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The Broken Design Process

The web design process is broken and the forward momentum of Responsive Web Design is forcing a modern approach.

The typical design process involves creating an idealized concept image of a website in a photo editing application. Then ship that concept image off to the client, or approving authority, for their feedback and critique. Once the concept image has been modified to meet an agreeable state for the parties involved the concept image is replicated, that is remade from scratch, using markup and stylesheets. This replicating part of the process can be done by the same person who created the concept image, but most likely it is not.

In a fixed-width world, this process works. There are likely discussions along the way as the replicator encounters issues the image creator didn’t anticipate. In the end the replication of the image is a fully functioning website. But, how can this process be effective when we strip out the pixels and replace them with percentages? Before RWD we could easily say that the image creator was the designer, the person in the process that held the grander vision for the look and feel. Likewise the replicator was the developer who made this vision a reality.

Since RWD’s inception, discussions have focused on developers, the replicators. The key piece of RWD stems from the formula that transforms fixed-widths to fluid and scaling objects: target ÷ context = result. The result tends to be a percentage with several decimal points following. A solution that is further revealing the flaws in the accepted web design process. As developer, and my coworker, Erik Runyon stated in a recent blog post:

…browser vendors can’t agree on how to round decimal numbers. This leads to problems for us developers when it comes to building our pixel-perfect Photoshop designed layouts. In my opinion, the problem isn’t the browsers inconsistencies. The problem is that we’re still trying to replicate 960 grid Photoshop documents as web sites. If we weren’t, would we honestly be giving our columns widths of 24.2485AHHHHH%? Answer: no.

Unfortunately, the pixel pushers have spent so much time in their photo editors that their toolset and their perception of design are skewed. Design is a beautiful blend of logic and art. A meeting point of the left hemisphere of the brain with the right. I believe web design is the most harmonious of those blends. Yet web designers habitually seclude themselves within a single tool and leave the remaining logic to be ironed out by developers. Web designers do not know their medium and Responsive Web Design requires an intimate knowledge of this medium.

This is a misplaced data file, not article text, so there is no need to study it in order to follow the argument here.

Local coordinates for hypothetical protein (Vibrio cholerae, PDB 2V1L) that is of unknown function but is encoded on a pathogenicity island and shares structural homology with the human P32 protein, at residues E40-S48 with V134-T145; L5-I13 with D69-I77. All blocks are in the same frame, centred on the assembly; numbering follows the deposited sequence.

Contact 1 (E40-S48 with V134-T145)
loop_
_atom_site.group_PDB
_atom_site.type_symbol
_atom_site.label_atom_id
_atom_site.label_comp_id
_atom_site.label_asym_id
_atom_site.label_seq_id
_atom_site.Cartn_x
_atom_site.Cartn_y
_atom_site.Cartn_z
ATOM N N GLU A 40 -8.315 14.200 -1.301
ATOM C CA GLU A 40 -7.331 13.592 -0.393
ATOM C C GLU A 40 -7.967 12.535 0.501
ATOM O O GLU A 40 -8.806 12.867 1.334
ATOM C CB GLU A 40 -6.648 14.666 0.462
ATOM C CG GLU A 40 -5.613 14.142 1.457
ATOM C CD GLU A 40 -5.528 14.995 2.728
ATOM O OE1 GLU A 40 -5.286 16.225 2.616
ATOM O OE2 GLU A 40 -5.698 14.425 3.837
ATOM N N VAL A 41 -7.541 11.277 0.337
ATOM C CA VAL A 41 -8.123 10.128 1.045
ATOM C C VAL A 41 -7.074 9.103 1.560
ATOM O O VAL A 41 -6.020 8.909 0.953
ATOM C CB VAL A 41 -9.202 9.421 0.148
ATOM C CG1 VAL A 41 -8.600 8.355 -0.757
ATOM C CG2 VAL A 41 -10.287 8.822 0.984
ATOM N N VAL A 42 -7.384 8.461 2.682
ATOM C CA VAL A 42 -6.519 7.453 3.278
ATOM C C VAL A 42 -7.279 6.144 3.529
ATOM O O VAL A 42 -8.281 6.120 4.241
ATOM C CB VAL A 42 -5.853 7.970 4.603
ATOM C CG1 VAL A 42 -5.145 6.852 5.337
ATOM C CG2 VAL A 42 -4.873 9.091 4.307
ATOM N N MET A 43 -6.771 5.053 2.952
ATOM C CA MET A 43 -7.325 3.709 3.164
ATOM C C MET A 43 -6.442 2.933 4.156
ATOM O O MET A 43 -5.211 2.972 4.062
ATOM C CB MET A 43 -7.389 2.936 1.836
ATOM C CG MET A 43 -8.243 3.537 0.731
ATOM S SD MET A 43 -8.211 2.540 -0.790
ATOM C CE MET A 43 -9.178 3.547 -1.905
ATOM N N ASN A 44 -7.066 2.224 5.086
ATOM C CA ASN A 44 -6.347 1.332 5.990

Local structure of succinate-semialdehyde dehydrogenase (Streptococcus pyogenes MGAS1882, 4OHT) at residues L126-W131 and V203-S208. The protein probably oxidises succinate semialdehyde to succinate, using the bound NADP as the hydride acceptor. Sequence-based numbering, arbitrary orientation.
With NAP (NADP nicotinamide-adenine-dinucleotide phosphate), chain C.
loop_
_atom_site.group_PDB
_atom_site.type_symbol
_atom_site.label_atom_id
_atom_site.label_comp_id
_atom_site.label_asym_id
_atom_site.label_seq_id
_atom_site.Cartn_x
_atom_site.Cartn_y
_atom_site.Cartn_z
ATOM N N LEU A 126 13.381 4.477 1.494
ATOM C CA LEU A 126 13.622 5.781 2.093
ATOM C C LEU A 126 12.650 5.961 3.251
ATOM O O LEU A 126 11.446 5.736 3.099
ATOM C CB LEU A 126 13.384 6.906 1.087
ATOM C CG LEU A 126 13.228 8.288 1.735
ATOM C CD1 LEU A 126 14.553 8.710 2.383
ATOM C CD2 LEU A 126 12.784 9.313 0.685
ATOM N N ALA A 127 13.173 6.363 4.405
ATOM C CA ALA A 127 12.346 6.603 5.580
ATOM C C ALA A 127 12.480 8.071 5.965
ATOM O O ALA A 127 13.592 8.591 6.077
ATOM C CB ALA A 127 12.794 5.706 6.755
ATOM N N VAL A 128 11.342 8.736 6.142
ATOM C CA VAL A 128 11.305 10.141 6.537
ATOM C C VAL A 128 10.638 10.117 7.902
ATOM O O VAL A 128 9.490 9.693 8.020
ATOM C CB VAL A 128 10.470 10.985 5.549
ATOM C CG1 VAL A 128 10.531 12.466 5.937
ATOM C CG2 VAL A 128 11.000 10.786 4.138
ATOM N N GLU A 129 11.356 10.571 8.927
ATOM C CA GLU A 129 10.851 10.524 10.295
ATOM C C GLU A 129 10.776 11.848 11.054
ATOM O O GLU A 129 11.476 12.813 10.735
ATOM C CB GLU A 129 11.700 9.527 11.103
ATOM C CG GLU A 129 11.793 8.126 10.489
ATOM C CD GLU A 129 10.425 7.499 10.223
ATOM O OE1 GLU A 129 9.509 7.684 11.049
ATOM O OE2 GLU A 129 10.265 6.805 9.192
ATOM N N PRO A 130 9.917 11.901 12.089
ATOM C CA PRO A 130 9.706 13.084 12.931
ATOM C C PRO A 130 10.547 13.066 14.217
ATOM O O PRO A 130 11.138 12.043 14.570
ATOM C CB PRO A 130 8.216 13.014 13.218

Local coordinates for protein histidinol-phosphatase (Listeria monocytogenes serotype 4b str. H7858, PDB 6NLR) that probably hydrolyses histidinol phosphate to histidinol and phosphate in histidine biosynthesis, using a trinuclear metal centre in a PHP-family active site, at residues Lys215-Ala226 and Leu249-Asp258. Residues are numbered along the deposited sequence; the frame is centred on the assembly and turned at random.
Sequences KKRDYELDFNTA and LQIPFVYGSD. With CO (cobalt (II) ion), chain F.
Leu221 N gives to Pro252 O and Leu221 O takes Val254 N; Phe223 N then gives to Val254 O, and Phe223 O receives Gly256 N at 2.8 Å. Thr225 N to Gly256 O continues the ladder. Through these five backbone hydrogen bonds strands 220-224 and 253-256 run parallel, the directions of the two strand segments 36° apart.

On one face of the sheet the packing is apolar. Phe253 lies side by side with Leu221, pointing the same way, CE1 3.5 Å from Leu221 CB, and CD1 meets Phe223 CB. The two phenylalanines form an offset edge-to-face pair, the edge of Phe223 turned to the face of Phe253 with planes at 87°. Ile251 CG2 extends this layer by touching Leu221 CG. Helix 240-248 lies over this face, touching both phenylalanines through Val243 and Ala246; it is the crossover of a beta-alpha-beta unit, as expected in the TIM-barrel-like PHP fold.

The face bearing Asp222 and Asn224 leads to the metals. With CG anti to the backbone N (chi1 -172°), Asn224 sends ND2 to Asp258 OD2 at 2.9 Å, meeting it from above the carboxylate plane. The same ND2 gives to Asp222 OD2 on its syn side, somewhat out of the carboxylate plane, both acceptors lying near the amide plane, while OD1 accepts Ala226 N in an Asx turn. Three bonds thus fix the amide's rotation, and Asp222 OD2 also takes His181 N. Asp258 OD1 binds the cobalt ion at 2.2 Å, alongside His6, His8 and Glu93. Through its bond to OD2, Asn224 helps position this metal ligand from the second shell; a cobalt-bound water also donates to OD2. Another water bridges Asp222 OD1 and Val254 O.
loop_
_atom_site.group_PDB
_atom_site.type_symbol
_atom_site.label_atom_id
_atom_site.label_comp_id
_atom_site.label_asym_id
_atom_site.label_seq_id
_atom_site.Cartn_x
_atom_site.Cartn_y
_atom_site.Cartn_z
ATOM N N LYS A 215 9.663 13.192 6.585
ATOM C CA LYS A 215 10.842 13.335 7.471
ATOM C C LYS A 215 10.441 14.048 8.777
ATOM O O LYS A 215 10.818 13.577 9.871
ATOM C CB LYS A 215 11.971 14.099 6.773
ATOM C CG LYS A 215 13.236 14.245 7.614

With a website that is designed responsively, there is no longer one layout. Instead, responsively designed websites have a potentially infinite number of layouts. Each responsive layout requires a designer’s expressed attention. This means that a web designers primary tool can no longer be a photo editor, but rather CSS. A web designer’s medium is fluid and requires a different way of thinking. Designers need to handle issues such as typography as the screen size grows and shrinks.

This means the role of the designer changes. The idealized concept image is insufficient, inaccurate, and ultimately a disservice. The only true design is the one found in the medium, the browser. Our perfectionist tendencies need to be rerouted from pixel-perfect Photoshop documents to precisely laid out and designed websites. We need to use our tools to the best of their abilities. Photo editing software is perfect for creating graphics and textures. Layout, color, shape, and typography, these pillars of design are handled with CSS and markup. A knowledgeable and creative designer paired with these tools is a powerful and versatile force.

But, what about the design process? I don’t know what a shift in the design process will look like. We’re in very early stages of this at Notre Dame. Although prior to my position here I built all my own designs, the process was the same. My expectation is more time creating wireframes and conceptualizing. Maybe some rough sketches in Photoshop. Then on to the text editor, a web designer’s layout application. Once a working mockup of the site is approved, the designer can focus on the nitty-gritty parts to make sure everything fits just right on the infinite screen sizes. Developers can then focus on the higher-level functionality of the site and not worry with markup and making design decisions.

Ultimately it will take time, patience, trial, and error. Clients will need education on what to expect as far as deliverables. Project managers will have to adjust timelines and phases of projects. But, the necessary changes will be made. Web design is still a young format with many outstanding possibilities. With the advancements made in HTML5 and CSS3 and the progression of RWD, this is truly an exciting time to be a web designer.


Kazuhito Kidachi took the time to translate this article to Japanese.